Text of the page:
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Who really benefits more from flexible working: the employer or the employee?

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In this feature, we place flexible working under scrutiny by cracking its code on whether the policy is solely pro-employee; what holds employers back from taking the plunge; and how it would fit into the Hong Kong workplace. Two companies who are running flexible working policies – Chengbao and Philip Morris International – share their insights on their principles and practices, while two co-working spaces explain why are they are doing what they are doing.

Flexible working policies and the benefits to employers
Medium-sized software development company Chengbao adopts flexible working hours and occasional work-from home into its people strategy. In theory, employees are expected to work at least 40 hour per week, and the core in-office working hours are between 11am and 5pm, including a lunch break. In practice, Chengbao extends its flexibility to execution. Managers do not question when their team decides to come or leave the office or takes sick leave.

Under the flexible arrangement, team meetings, brainstorming sessions and decision-making processes occupy the majority of the time employees spend in the office.

“We believe a company that values autonomy and provides flexibility around working hours creates a healthier and more productive environment for its employees,” says Xavier Vazquez, head of human resources at Chengbao.

James Wong, people and culture projects lead at Philip Morris Asia, also agrees the positive butterfly effect of autonomy in businesses.

The Hong Kong office of Philip Morris International, an American multinational cigarette and tobacco manufacturing company, employs around 350 front line and back-office workers.

Wong further explains his company’s inclination towards a flexible workplace is a manifestation of the company’s belief. Philip Morris Asia values self-ownership and strives to act as a springboard to employees’ best selves. In mid 2018, the enterprise implemented a four-and-a-half-day workweek with flexible working hours and an option of telecommuting on Friday mornings upon a supervisor’s approval.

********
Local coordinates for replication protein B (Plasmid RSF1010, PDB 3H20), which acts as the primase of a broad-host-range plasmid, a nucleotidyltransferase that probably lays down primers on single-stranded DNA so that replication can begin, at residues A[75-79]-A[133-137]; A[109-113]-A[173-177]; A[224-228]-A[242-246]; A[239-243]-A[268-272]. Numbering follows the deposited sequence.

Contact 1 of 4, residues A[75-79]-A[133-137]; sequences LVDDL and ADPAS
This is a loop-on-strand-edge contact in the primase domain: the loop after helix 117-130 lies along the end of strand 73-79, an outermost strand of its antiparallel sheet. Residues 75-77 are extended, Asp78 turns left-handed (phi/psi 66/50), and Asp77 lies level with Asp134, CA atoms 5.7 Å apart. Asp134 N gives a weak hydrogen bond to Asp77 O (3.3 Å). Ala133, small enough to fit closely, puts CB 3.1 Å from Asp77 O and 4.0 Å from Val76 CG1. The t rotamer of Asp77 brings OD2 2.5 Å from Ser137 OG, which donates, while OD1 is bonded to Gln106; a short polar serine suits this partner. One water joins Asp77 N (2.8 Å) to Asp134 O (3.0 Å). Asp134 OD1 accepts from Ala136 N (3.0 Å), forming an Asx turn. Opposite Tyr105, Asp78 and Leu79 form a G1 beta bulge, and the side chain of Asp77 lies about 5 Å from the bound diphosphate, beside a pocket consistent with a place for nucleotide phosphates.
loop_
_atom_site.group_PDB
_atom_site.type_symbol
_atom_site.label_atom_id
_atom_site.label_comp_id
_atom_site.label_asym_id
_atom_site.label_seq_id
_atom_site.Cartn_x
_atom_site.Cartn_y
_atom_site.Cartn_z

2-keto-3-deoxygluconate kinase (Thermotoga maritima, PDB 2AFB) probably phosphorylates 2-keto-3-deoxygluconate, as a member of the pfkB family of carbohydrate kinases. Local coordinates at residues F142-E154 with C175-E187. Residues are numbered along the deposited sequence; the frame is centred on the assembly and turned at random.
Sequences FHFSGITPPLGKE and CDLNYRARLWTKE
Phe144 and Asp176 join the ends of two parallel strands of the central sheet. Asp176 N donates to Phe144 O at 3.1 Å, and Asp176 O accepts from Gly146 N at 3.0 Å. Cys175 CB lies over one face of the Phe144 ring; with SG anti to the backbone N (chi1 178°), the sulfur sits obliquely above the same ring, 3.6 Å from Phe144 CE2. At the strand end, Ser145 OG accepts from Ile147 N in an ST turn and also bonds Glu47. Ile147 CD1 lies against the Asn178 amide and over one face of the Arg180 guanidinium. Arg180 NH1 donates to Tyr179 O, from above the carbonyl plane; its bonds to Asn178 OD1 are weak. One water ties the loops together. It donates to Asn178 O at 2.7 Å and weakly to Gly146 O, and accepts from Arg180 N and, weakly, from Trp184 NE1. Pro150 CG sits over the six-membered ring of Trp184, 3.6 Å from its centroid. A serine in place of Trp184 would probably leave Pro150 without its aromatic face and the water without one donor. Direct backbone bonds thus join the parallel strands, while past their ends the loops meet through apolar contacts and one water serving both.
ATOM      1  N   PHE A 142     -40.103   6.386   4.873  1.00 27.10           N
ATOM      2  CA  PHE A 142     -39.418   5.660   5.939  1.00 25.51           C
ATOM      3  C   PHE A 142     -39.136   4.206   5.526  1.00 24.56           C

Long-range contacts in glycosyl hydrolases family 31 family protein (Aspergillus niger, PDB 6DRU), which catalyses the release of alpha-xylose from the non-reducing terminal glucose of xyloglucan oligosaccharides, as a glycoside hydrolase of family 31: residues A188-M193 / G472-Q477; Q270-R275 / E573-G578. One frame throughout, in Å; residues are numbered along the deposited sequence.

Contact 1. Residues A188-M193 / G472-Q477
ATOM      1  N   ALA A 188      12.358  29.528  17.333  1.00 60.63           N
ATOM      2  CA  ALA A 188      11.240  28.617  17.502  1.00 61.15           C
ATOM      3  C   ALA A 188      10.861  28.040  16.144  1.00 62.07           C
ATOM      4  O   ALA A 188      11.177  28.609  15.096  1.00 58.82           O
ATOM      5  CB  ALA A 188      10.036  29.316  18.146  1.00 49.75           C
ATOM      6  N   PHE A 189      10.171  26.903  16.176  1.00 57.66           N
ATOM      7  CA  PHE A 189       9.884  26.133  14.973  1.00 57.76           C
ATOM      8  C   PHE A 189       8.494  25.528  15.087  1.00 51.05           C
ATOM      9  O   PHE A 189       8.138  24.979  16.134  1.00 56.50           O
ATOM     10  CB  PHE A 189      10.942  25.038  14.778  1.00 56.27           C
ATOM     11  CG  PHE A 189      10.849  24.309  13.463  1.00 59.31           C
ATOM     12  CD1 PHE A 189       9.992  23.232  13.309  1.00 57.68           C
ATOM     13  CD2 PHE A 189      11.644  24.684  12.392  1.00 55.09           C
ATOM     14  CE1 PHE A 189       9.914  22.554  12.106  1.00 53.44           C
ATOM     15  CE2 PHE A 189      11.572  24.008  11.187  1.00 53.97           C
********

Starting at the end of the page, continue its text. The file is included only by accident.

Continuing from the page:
The tobacco company also partnered with multiple insurance carriers and designed a flexible insurance package where employees can allocate their credits on life, medical, dental or maternity insurance according to their needs. All schemes are applicable to all levels of workers.

Predictably, both Chengbao and Philip Morris Asia have not received any backlash against the arrangement from employees.

On the employer’s end, Chengbao reports an increase in company morale, collaboration, employees’ energy, productivity and creativity and a reduction in absenteeism and tardiness, which has led to a lower turnover rate, better communication with overseas colleagues and business partners, and enhancing its attractiveness to talent.

Nancy Yip, area director at IWG Hong Kong, explains that rapidly growing companies or multinational companies opt for co-working spaces due to their cost-effectiveness, facilities and their connection with the local community, while Thomas Hui, CEO at theDesk, echoes that it is the inclusive and diversified neighbourhood network that attracts companies to prompt their gig workers or local workers to perform their daily duties at shared work hubs.

Is flexible working pro-employee or pro-employer in the short term?

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Is flexible working pro-employee or pro-employer in the long run?

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Freedom and disarray
The vast amount of freedom given to employees has seemingly thrown the role of the management into disarray. The urge to stipulate certain conditions before implementation or to slowly manoeuvre employees back into traditional workplaces is therefore not groundless.
Many traditional human resources and management practices have roots in Taylorism, or scientific management, which involves static optimisation of work and tightly controlled procedures. Advocated by George Ritzer, themodern sociological phenomenon “McDonaldization”, which highlights efficiency, calculability, predictability and control, “denies basic humanity, the human reason, of